Magnolia Park Night Out had a lively return to Burbank following a 16-month hiatus on Friday, July 30.
The Magnolia Park Merchants Association put on the event from 6 p.m. to 9 p.m. along Magnolia Blvd., stretching from Catalina St. to Hollywood Way. Food trucks and merchants lined down Magnolia Blvd., musicians played live sets, and select Magnolia Park stores opened their doors for visitors eager to engage in the unique shopping, dining, and entertainment experience. As this was the first Magnolia Park celebration since COVID-19 emerged, the association secured a permit from the City of Burbank under L.A. County guidelines to operate while adhering to all regional and state standards.
Whereas the gathering was previously referred to as Ladies and Gents Night Out, the title was updated for this highly anticipated occasion. After a voting process by the association, the new name of Magnolia Park Night Out was selected to create a more comprehensive designation. This inclusive title was reflected in the celebration’s visiting audience, as a strong turnout of attendees of all ages offered their support by showing up to the event.
“Everybody is just excited to be back out,” Magnolia Park Merchants Association President Kathy Ross said of the event’s return. “It’s families of people enjoying themselves. We’re happy to have everybody back.”
Patrons assembled to enjoy the festivities while supporting local mom-and-pop businesses that are pivotal to the Magnolia Park experience, including Blast to the Past, Bell Cottage, and Mindfulnest along with several others. Shop owners noted the camaraderie surrounding the event and the encouragement felt from returning to in-person festivities.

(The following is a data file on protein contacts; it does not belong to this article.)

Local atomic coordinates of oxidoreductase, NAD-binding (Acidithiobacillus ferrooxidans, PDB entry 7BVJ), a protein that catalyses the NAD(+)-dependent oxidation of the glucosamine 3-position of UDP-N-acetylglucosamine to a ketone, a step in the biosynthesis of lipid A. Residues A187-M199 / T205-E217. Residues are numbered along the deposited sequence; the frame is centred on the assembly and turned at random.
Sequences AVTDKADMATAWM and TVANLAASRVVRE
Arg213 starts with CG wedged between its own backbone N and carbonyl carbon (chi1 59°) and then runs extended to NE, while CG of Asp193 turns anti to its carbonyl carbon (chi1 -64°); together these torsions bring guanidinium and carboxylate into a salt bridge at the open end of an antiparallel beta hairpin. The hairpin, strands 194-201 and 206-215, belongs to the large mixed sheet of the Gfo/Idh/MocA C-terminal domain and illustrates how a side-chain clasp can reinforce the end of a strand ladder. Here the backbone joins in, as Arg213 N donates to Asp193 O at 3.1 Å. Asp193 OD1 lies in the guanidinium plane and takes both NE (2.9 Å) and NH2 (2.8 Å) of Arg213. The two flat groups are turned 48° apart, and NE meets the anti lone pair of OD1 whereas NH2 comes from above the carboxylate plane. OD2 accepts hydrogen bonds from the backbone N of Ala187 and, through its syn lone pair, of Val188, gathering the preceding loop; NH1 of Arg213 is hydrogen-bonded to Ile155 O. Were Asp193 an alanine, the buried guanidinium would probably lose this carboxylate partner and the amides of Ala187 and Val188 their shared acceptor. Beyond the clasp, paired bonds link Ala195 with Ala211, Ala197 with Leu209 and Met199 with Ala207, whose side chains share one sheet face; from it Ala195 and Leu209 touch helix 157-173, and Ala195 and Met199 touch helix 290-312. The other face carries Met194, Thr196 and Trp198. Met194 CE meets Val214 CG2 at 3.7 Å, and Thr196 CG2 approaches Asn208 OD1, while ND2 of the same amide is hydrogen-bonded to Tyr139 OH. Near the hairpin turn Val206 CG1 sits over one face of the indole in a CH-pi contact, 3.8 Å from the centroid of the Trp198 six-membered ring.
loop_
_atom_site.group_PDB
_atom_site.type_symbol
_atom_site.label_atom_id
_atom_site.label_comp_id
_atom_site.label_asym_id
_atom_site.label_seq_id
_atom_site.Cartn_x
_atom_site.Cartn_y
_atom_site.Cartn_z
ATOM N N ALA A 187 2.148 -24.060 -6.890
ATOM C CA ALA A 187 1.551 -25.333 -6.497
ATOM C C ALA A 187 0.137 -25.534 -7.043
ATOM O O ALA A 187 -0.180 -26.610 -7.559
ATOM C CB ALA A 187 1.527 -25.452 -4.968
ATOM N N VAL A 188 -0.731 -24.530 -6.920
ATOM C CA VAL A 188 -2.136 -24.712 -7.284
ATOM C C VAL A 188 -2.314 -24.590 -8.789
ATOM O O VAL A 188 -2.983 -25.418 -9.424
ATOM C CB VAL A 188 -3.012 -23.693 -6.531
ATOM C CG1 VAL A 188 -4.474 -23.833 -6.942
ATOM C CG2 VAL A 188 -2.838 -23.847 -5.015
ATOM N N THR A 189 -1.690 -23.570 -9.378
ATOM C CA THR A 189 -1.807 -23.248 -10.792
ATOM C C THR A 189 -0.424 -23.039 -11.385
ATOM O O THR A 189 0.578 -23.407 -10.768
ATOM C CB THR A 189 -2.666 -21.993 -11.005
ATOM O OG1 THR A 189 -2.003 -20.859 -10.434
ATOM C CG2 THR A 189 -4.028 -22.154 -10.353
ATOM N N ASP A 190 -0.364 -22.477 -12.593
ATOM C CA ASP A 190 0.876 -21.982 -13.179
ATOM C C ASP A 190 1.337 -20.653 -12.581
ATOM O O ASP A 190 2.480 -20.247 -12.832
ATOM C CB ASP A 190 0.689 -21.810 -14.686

“The energy’s good and everybody’s been awesome [and] respectful,” Mindfulnest store owner Amanda Vernon said. “It’s just great to see the community out and about…I think it gives people a hopeful feeling to get together and it’s great for business.”
Mindfulnest supplies a variety of accessories, cards, self-care items, and jewelry to customers in a peaceful atmosphere which drew in a steady flow of visitors at Magnolia Park Night Out. Vernon says that, as Magnolia Park has developed a reputation as a sought-out shopping and dining spot for locals and travelers to Burbank, business has increased since pre-COVID standards.
“Magnolia Park has become more of a destination because you can do so much on one street,” Vernon said. “So you’re not just shopping anymore, you want to have an experience.”
Normally the MPMA collaborates with 30 food trucks and merchants who park along the boulevard as passersby look for a place to stop for food in between visiting various shopping destinations. This year, about 15 trucks partnered with the celebration in order to limit the size of crowds gathering along the boulevard. Among these were Kona Ice, Triple Threat Truck, and CVT Softserve.
Throughout the remainder of the year, the MPMA plans to maintain Magnolia Park Night Out monthly. Along with this celebration, another well-loved event in the area is Holiday in the Park, a winter street festival that takes place in November. Due to a lack of fundraising opportunities during the pandemic, this has been canceled for 2021, although planning and fundraising are tentatively lined up for early 2022. The association remains ready to adapt to evolving L.A. County regulations while preparing for events that the Burbank community has proven to be enthusiastic to participate in.
“The wheels are turning and we’re hoping with the numbers rising we can keep doing outdoor events,” Ross said. “But we’re really happy…that we still have all these people coming out.”